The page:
Soderbergh’s drama explores the world of male strippersBy Noelani Torre
Philippine Daily Inquirer
Channing Tatum himself said it best—“Women go to male strip clubs to watch their friends’ faces turn red and to have a night of camaraderie with their girlfriends.” This seems to apply to women who go to watch a movie about male strippers, as well, judging by the delighted shrieks of female viewers at a recent screening of “Magic Mike.”
Helmed by the versatile Steven Soderbergh, the film stars Tatum as the titular character and the film was partly inspired by the actor’s previous experience as an exotic dancer in Florida. Tatum once stripped for a living when he was 18, and he clearly hasn’t forgotten how to work a crowd.
Tatum, Soderbergh and company know their audience well—so, yes, ladies (and gents), you are going to be seeing plenty of oiled, waxed and thonged male pulchritude onscreen. And not just courtesy of Tatum—the cast includes Matthew McConaughey, Alex Pettyfer, Matt Bomer, Joe Manganiello, Adam Rodriguez and professional wrestler, Kevin Nash. In short, you probably don’t want to wait for this to come out on DVD. This much eye-candy deserves to be enjoyed on the big screen.
“Magic Mike” is about much more than just a bunch of physically attractive people dancing around and taking their clothes off, however. Fun, often hilarious, sometimes serious, the movie is a refreshingly clear-eyed look into the world of male stripping.
Magic Mike, played with just the right balance of charm and sincerity by Tatum, is into construction, events management, and auto detailing in the daytime, but the job that really gets him serious dough is the one at the Xquisite Dance Revue, which is owned by Dallas (a spot-on McConaughey). He meets aimless 19-year-old Adam (Pettyfer) at a construction gig, takes him under his wing, and introduces him—and us—to the career of an exotic dancer and its accompanying lifestyle.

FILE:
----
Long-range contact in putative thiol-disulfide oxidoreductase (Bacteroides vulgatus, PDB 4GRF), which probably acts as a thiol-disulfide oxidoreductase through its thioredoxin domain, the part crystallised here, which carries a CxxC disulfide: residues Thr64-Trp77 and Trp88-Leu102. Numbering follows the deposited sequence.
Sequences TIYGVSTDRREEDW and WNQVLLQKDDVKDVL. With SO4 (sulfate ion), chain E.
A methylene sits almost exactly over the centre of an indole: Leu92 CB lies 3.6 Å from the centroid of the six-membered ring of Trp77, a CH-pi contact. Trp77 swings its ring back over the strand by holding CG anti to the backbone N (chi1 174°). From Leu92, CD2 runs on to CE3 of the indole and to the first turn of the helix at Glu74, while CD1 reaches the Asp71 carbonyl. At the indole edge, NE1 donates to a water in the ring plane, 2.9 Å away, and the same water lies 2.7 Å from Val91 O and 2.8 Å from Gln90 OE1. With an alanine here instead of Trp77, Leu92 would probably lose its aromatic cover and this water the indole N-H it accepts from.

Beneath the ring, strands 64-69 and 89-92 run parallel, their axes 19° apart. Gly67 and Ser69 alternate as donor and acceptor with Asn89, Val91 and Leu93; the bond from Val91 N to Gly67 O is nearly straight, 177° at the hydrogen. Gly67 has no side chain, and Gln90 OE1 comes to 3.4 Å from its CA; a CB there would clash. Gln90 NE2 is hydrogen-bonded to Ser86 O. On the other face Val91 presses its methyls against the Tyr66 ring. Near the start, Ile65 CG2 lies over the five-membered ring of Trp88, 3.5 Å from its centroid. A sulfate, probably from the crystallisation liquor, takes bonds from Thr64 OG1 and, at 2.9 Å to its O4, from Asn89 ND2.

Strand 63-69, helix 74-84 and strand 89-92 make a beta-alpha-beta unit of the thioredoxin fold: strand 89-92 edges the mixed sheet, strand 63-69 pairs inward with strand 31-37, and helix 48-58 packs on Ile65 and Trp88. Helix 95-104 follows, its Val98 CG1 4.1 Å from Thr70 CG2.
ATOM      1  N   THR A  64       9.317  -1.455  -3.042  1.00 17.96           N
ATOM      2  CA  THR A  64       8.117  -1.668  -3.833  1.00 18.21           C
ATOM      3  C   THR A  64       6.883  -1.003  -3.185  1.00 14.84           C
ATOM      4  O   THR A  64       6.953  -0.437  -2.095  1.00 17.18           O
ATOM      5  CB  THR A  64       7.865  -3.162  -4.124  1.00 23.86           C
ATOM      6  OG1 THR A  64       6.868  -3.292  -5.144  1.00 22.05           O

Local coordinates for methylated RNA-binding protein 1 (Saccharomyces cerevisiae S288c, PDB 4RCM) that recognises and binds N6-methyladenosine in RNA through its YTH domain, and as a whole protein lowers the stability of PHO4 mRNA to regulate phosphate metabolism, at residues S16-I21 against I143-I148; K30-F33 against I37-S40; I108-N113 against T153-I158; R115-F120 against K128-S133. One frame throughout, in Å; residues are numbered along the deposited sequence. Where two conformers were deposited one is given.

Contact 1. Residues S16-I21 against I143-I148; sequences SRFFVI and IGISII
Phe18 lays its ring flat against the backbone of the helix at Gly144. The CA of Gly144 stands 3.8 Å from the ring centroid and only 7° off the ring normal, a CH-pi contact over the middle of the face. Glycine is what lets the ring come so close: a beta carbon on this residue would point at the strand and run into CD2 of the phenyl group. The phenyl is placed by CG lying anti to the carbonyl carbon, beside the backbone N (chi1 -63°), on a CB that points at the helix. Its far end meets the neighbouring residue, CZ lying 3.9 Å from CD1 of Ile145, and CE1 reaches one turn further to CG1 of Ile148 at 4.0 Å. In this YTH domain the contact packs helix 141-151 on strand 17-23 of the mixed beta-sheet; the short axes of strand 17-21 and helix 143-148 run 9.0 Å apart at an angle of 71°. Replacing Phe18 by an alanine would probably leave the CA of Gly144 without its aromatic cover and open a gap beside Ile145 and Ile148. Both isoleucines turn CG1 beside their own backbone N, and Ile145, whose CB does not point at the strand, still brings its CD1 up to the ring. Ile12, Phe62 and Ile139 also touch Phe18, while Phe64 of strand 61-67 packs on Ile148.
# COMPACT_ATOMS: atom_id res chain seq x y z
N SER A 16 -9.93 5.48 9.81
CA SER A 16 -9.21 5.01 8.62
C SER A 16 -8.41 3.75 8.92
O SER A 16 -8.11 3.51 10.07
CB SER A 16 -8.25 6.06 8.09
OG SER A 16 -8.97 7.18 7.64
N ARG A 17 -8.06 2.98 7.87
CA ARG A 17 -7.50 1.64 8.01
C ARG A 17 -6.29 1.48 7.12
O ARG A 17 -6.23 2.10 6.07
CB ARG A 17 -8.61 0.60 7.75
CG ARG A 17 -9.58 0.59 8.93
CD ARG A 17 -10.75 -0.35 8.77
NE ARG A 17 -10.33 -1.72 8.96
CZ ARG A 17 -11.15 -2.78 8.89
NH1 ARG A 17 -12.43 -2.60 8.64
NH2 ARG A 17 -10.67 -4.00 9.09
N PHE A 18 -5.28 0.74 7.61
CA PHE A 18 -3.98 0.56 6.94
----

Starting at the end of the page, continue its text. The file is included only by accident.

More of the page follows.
Everyone seems to be having a great deal of fun, whether on or off the stage. For Mike, however, who dreams about making custom furniture, it’s all getting a bit old. Plus, he seems to be falling for Adam’s no-nonsense sister, Brooke (Cody Horn), who doesn’t think that stripping is a sustainable career.
All told, this is not a terribly original plot, but it doesn’t matter. It is in how the story gets fleshed out that you’ll derive the most enjoyment—and we’re not just talking about the actual flesh that you’ll be seeing, either.
“Magic Mike” is an exploration of what it means when someone is basically seen as something to be looked at (a male someone, for once) and also about what goes on when the costumes come off, the street clothes come on—and the crumpled dollar bills have to be flattened out, so they’ll look more legit!
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